Presentation on theme: "History of Children’s Literature. Children’s literature is a relatively new kind of literature. Before 1850, books taught lessons on manners and morals."— Presentation transcript:
History of Children’s Literature
Children’s literature is a relatively new kind of literature. Before 1850, books taught lessons on manners and morals. Books also contained lessons on the ideas of history and science that existed at the time.
Children’s Books Children found the books dull, so they read stories intended for adults. –Robinson Crusoe by Daniel Defoe –Gulliver’s Travels by Jonathan Swift –Rip Van Winkle by Washington Irving
Advantages in reading adult books: Made it possible for children to live more lives than one. Able to find new friends, laughter, knowledge, and an understanding of people of all ages in all parts of the world.
Early Beginnings In 600 A.D., the Old English period, monks and other learned men wrote “lesson books” for children.
Early Beginnings Aldhelm (640?-700AD), Bishop of Sherborne, was probably the first man to write lesson books for children. –Riddles and puzzles children had to solve were written in Latin. –He set the pattern for all books of instruction from that time up to 1500 AD. –All books used question and answer form and were written in verse.
Early Beginnings The Venerable Bede (763-735AD) was a teacher at a monastery school. –His lessons showed more imagination. –They were a spark of learning in the Dark Ages. –They contained all the knowledge then known of natural science, natural history, and the study of plants and flowers and stars.
Early Beginnings Egbert of York (766 AD) founded the famous school of York. –Collected the works of the previous monks and books by outstanding Greek and Roman authors. –Wrote a variety of lesson books, still using question and answer (dialogue) method.
Early Beginnings Egbert of York (766 AD) [continued] –Wrote many books on grammar. –Tutored sons and daughters of the household at the court of Charlemagne (the first Holy Roman Emperor). –This is also one of the earliest records of co-education.
Early Beginnings Alfred the Great (849-399 AD), King of England drove back the invasion of the Danes. –He translated Latin literature into Anglo-Saxon with the help of many scholars.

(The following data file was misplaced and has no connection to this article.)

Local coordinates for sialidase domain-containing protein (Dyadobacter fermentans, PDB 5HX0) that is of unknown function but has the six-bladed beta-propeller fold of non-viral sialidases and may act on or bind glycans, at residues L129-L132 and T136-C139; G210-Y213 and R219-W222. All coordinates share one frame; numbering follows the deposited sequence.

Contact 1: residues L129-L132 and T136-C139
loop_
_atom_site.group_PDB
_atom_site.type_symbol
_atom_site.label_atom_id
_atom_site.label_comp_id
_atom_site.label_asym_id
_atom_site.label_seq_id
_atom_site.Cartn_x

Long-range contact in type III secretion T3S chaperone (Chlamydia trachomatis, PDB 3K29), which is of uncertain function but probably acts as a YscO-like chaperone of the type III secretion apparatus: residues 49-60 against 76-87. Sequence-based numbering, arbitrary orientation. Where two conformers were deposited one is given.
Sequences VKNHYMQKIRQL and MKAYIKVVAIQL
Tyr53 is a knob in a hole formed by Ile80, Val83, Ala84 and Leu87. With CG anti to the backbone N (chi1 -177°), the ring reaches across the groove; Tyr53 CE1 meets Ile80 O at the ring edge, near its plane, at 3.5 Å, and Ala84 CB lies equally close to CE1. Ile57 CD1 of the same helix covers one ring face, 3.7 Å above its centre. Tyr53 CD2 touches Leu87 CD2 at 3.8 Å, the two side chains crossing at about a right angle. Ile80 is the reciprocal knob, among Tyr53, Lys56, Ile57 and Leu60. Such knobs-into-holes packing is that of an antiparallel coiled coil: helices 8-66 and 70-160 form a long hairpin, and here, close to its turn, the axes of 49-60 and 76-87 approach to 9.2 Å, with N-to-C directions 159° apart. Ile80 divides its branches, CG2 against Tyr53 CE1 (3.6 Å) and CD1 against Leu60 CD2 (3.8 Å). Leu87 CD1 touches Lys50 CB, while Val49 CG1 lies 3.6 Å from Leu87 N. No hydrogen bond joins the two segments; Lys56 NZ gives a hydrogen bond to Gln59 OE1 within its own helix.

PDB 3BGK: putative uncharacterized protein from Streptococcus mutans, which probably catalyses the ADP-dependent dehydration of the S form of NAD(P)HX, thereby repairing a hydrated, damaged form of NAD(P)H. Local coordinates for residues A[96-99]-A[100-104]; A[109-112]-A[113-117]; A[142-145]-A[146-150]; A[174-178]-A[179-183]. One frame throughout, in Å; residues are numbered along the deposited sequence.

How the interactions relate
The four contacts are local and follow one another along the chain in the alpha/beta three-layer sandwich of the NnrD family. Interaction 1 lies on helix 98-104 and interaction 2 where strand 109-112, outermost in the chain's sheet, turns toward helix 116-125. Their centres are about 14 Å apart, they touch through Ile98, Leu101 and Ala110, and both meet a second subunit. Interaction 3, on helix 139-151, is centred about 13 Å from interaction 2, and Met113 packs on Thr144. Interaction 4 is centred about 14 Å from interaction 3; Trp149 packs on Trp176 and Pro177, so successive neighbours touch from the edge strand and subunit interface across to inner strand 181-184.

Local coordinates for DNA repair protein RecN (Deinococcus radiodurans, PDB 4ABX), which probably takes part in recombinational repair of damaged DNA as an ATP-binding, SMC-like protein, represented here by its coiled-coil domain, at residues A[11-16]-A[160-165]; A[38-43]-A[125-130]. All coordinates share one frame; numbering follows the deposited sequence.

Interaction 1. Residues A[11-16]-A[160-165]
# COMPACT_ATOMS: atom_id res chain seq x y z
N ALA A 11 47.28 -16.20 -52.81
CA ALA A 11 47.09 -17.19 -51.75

Anglo-Saxon Anglo-Saxon Name given to distinguish the barbarian settlers of Britain, "the English Saxons," from their kindred still on the continent. Now generally used to define the period in England between the collapse of Roman power c. 410 and the Norman Conquest of 1066, and applied to artifacts - Anglo-Saxon pottery, metalwork, houses, etc.
Early Beginnings Alfred the Great [continued] –Until 1350, children in monastery schools had to read and speak Latin in and out of school. –He had the best literature of his time translated from Latin into old English so it would be understandable to the common man.
Early Beginnings Anselm (1033-1109 AD), the Archbishop of Canterbury, wrote the first encyclopedia for children.
The Middle English Period In 1066 William the Conqueror and his Norman French knights invaded and won England. They were the Anglo-Saxons, who gave England its name (Angel Land).
The Middle English Period French words were introduced into English because it was the language of the nobility. –mouton –carpentier –fourniture –tailleur
The Middle English Period Children of nobility continued to receive instruction in manners and morals of the period. This period lasted until the invention of the printing press by Gutenberg in 1456 in Germany and the coming of the Renaissance.
The Middle English Period Renaissance comes from the French words –“re,” meaning “again” and –“naitre,” meaning “born.” –Hence, a “rebirth.” The first book published was The Bible.
The Middle English Period William Caxton was the creator of the first English printer in 1476. His first publication was Aesop’s Fables.